You can't put the genie back in the bottle. You can't put the toothpaste back in the tube. And you can't ever remove the doubt from a baseball player's reputation once he is linked to steroids in a Congressional report.
Welcome to the Steroid Era. Someone has finally mentioned the elephant in the room. Merry Christmas, y'all.
There has never been a bigger baseball fan than me as a kid. I devoured the statistics on the backs of baseball cards. I religiously watched the Baseball Game of the Week with Dizzy Dean and Pee Wee Reese every Saturday. ("He had a notion, but he 'helt' back.") I read every baseball book I could find in the school library. When I had read them all, I started over and read them all again. My favorite was "The Lou Gehrig Story." It talked about his German mother feeding him pickled eels.
I knew the starting lineup of every team in both leagues. I pored over the newspaper box scores of every game played every morning. I couldn't wait for Sundays because that's when they published the individual statistics for the whole league. Mondays were special, too, because there were no "late games" on Sundays, so that was the one day when the league standings were up to date.
I think my love affair with the game began to fade about the same time they brought in the designated hitter. I was a conservative guy - all about tradition and resistant to change. I still am. If it ain't broke, I don't believe in trying to fix it - and sometimes, even if it is broke, I don't worry about trying to fix it either. Just ask my lovely wife, Lisa, about the running toilet in the guest bathroom.
Shortly after the DH rule came into play, salaries began to run amok and players started jumping around from team to team like Elizabeth Taylor jumps from husband to husband, and I could barely recognize the game I had once loved.
But still, I stayed. I stayed with the game. I couldn't name the starting lineups anymore and wasn't quite so anxious to peer over the box scores or the weekly stats, but I still followed the game on television and attended as many in person as my time and my budget allowed.
And this, understand, was during the days that the Braves were absolutely awful. Attendance was often so sparse at Atlanta-Fulton County Stadium that they introduced the fans to the players instead of the other way around.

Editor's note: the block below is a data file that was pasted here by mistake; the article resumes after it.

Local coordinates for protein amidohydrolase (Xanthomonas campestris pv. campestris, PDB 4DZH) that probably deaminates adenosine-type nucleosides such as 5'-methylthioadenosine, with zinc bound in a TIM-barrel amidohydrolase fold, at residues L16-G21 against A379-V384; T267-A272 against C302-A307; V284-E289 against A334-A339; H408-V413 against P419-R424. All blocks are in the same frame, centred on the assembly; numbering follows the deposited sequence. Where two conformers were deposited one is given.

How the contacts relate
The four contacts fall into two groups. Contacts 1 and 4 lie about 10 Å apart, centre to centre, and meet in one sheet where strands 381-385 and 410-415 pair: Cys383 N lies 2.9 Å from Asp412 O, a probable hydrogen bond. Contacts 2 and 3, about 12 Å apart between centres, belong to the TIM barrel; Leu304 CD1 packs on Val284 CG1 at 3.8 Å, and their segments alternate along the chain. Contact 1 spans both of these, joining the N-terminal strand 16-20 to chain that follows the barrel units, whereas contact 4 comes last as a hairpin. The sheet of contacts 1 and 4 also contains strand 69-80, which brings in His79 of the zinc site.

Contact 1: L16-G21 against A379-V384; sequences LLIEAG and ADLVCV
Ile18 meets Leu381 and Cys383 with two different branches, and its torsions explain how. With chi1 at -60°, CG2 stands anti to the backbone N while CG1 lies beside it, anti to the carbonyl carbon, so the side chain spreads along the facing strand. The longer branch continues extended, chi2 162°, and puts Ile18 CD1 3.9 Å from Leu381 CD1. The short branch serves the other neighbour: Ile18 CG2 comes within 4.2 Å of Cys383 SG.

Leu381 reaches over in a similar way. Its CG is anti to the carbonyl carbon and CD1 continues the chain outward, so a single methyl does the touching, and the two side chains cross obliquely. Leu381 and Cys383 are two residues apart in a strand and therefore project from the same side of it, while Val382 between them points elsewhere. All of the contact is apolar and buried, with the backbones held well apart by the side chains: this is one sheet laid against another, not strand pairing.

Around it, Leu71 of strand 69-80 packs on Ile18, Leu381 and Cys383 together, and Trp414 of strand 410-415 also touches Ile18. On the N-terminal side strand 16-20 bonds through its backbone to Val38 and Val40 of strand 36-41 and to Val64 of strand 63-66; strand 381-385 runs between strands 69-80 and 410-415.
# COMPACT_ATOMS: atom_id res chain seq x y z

Anybody out there remember Rico Carty for Jim Panther? That was the baseball I was paying to see.
And then the Braves got good. Going to a game was suddenly the "in" thing to do in Atlanta. Tickets became as scarce as hen's teeth, so my buddies and I chipped in for a few years and shared season tickets - chipped in a lot more money than we could afford, I might add - but it was baseball. I was still carrying a torch for my lost love, the baseball of my childhood. We all do crazy things when we are in love.
And then the millionaires went on strike, leaving me holding the bag on almost a dozen sets of tickets for games down the stretch, and I swore that even if the players came back, I wouldn't. But the allure was too great. They did and I did - for a while.
Despite the fact that you never knew from one year to the next which spoiled overpaid stars would be with which franchise; even though the games began to drag on for hours and hours, even though the postseason games never ended until after midnight, I stayed with the game, much in the same way a battered and abused wife might stay with an undeserving husband. Call it love, call it blind loyalty or pure stupidity - for whatever reason, I stayed with baseball.
And then something changed. People like Mark McGwire, Sammy Sosa and Barry Bonds ballooned up to cartoonesque size and starting putting up numbers that Ruth, Mantle, Aaron and Mays never even approached. The traditions and history of the game were being drug through the mud, and everyone with half a brain began to realize that the players were dirty, the records were tainted, and the players' union and the people who are making money hand over fist dared "The Game" to do anything about it. So "The Game" buried its head in the sand and talked about improved conditioning methods and good nutrition and refused to address the travesty that the modern players were making of the game I had loved so dearly.
And now we have The Mitchell Report, naming names and revealing what we had all suspected all along. And the players' union claims it is all a pack of lies and "The Game" will continue to do nothing and the beat will go on and on and on - and the tainted records will stand.
But the beat will go on without me. I'm done with baseball until the record book is purged and the cheaters are ousted, and if I watch another inning before it is and they are - then may I be pickled like one of Lou Gehrig's mama's eels.
Darrell Huckaby is an author and teacher in Rockdale County. E-mail him at firstname.lastname@example.org.